How my new electric shaver changes the way I shave (and illustrates bandwidth vs. latency)

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Philips 7240 XL Shaver

I've been using electric shavers for over a decade, going through three separate shavers, and I've had a pretty stable shaving habits in that time. But my new electric shaver has changed everything.

I'd usually shave every other day or so though with major variations -- sometimes maintaining my unshaved Mountain Man look for months, sometimes shaving every day. It just depended, though my default state was a bit stubbly.

I recently bought a new Philips 7240 XL shaver, and everything's changed -- suddenly I'm shaving every day now.

Every electric shaver I owned before was slow, but effective; they would take several minutes to neatly clean off a day's growth, or tens of minutes to work through weeks of growth. It always took a while to shave, but when I did, my shaver performed admirably.

I find it next to impossible to get my new shaver to shave multiple days of growth; it seems anemic and underpowered. But boy, is it fast. I just rub it over my face for less than a minute, and a single day's growth disappears. My new shaver rewards daily shaving because it's so quick, and punishes occasional shaving, because it does such a poor job of taking off many days of growth.

I like to think of capacity to remove large quantities of facial hair as analogous to high bandwidth, and startup speed as latency. My old shavers had high bandwidth (they removed a lot), but took a while to start (low latency). My new shaver removes little hair (low bandwidth), but gets started fast (low latency).

This is a bit like switching from desktop email client software like Eudora or Outlook to an AJAX-based system like Gmail. The desktop client tools work great when you can sync large quantities of data, and are set up to reward latency-insensitive batch operations. Gmail, on the other hand, transfers only small to medium quantities of data at a time, but demands high latency.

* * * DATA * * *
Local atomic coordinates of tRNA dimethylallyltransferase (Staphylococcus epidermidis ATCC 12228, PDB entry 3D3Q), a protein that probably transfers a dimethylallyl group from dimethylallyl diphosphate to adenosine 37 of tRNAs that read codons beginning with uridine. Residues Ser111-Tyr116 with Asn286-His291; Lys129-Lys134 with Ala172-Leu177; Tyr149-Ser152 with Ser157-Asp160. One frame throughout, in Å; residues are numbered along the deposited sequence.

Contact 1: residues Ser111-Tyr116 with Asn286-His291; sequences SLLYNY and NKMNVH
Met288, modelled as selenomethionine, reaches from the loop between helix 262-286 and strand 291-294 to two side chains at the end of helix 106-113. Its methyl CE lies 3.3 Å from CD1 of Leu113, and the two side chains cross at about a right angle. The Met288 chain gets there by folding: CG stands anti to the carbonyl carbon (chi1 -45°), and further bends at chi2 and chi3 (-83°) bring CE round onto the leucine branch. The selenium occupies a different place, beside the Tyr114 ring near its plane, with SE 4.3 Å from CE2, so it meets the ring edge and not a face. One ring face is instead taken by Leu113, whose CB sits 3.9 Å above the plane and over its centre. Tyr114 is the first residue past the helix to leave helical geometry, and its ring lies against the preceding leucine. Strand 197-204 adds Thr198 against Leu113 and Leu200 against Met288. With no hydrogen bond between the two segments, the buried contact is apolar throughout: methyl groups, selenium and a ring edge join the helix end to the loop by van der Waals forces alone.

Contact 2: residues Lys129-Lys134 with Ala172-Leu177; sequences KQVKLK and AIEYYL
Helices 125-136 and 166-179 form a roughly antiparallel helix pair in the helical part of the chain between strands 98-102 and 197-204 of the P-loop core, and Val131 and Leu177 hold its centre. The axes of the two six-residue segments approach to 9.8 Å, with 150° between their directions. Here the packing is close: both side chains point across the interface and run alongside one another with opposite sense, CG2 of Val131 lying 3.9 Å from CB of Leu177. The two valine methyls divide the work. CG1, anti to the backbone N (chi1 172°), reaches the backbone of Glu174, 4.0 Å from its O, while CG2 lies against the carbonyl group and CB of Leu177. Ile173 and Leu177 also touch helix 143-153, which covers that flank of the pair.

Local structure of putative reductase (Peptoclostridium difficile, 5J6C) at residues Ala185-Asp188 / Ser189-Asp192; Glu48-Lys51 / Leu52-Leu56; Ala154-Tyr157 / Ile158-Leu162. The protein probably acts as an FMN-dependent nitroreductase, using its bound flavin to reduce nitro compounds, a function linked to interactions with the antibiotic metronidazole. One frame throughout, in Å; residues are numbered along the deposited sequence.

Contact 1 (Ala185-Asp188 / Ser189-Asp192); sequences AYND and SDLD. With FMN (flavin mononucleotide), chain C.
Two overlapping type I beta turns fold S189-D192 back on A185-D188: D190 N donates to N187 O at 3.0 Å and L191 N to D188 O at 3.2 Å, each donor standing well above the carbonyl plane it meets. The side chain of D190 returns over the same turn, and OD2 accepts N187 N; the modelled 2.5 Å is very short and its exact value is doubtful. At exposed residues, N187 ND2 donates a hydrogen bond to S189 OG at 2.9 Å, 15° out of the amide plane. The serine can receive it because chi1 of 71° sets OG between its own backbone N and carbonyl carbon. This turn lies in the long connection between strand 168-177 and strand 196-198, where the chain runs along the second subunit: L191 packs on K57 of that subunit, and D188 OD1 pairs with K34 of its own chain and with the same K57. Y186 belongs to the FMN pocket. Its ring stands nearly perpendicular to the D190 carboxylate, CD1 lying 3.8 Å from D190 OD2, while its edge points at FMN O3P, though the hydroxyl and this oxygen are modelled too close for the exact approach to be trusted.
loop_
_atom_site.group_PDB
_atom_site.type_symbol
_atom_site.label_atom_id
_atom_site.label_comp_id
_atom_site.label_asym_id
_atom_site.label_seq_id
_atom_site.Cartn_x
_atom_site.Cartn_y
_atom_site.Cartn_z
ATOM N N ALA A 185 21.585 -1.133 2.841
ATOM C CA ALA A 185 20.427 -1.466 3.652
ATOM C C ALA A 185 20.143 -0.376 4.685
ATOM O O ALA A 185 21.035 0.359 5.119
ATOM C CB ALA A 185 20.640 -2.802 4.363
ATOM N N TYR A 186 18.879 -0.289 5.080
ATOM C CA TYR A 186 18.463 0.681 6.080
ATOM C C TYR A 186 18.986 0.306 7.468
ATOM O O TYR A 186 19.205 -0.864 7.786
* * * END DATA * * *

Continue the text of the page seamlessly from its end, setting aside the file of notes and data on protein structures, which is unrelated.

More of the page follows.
When dealing with hardware, designers' choices tend to get deeply embedded into the system. Software tools can be more flexibly adapted (e.g. Gmail's non-AJAX mode, which allows for use on lower-latency connections; or its IMAP interface, allowing for use with desktop clients.) As a software guy, I have a lot of respect for hardware folks, who are boxed into final unalterable decicions, and yet can still go ahead and make bold decisions. If it were me, I wouldn't have had the guts to design a somewhat-ineffective-but-really-fast shaver; I'm glad Philips did.

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Anirvan Chatterjee is a San Francisco Bay Area tech geek and bibliophile.

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This page contains a single entry by Anirvan Chatterjee published on January 13, 2009 3:31 PM.

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